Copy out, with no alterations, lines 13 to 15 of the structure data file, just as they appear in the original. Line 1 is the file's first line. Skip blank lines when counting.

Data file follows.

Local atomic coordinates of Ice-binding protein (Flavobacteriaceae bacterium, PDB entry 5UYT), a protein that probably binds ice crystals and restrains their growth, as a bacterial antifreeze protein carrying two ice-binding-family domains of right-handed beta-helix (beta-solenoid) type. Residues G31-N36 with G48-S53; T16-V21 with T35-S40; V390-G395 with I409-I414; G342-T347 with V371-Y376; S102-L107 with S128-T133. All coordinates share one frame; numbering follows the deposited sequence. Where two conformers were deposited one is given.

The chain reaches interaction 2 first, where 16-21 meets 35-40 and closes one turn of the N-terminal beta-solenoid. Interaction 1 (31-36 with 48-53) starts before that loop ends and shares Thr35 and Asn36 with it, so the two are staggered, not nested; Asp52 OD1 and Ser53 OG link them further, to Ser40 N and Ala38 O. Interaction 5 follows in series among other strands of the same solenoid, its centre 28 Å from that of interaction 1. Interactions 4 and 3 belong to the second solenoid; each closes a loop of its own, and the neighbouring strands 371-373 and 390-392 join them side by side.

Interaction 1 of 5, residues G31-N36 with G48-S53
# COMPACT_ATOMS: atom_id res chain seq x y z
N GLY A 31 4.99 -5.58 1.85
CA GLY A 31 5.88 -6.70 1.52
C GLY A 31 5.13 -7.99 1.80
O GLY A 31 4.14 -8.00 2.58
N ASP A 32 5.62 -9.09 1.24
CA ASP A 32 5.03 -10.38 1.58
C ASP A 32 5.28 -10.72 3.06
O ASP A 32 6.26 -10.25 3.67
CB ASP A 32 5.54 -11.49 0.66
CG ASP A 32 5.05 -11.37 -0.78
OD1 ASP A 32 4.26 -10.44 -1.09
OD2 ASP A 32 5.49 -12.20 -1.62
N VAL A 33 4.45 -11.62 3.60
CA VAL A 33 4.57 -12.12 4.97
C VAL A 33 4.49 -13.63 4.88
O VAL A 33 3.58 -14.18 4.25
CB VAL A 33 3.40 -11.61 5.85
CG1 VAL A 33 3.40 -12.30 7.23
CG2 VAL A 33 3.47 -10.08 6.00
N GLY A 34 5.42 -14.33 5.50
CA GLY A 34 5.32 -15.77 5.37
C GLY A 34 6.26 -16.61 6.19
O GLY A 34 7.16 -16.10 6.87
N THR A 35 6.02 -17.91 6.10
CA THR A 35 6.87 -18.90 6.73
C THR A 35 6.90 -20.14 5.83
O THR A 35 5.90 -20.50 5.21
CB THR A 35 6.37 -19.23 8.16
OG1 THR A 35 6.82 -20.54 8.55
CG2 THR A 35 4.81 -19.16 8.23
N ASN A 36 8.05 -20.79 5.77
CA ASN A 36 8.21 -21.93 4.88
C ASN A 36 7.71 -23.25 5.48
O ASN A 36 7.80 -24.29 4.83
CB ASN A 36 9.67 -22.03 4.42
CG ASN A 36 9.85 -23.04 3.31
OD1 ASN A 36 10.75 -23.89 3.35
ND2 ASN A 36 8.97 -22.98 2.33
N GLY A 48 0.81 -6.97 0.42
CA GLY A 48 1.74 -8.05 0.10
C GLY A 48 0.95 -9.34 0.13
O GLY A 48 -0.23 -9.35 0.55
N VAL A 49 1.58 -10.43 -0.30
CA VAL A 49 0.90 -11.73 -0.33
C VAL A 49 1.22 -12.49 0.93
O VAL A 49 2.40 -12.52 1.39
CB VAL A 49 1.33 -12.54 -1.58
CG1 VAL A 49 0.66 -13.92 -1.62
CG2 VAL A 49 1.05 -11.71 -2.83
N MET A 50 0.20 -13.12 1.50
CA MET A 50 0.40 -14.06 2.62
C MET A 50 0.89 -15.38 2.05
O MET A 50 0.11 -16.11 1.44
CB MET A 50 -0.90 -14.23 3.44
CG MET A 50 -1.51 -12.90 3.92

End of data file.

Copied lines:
CB ASP A 32 5.54 -11.49 0.66
CG ASP A 32 5.05 -11.37 -0.78
OD1 ASP A 32 4.26 -10.44 -1.09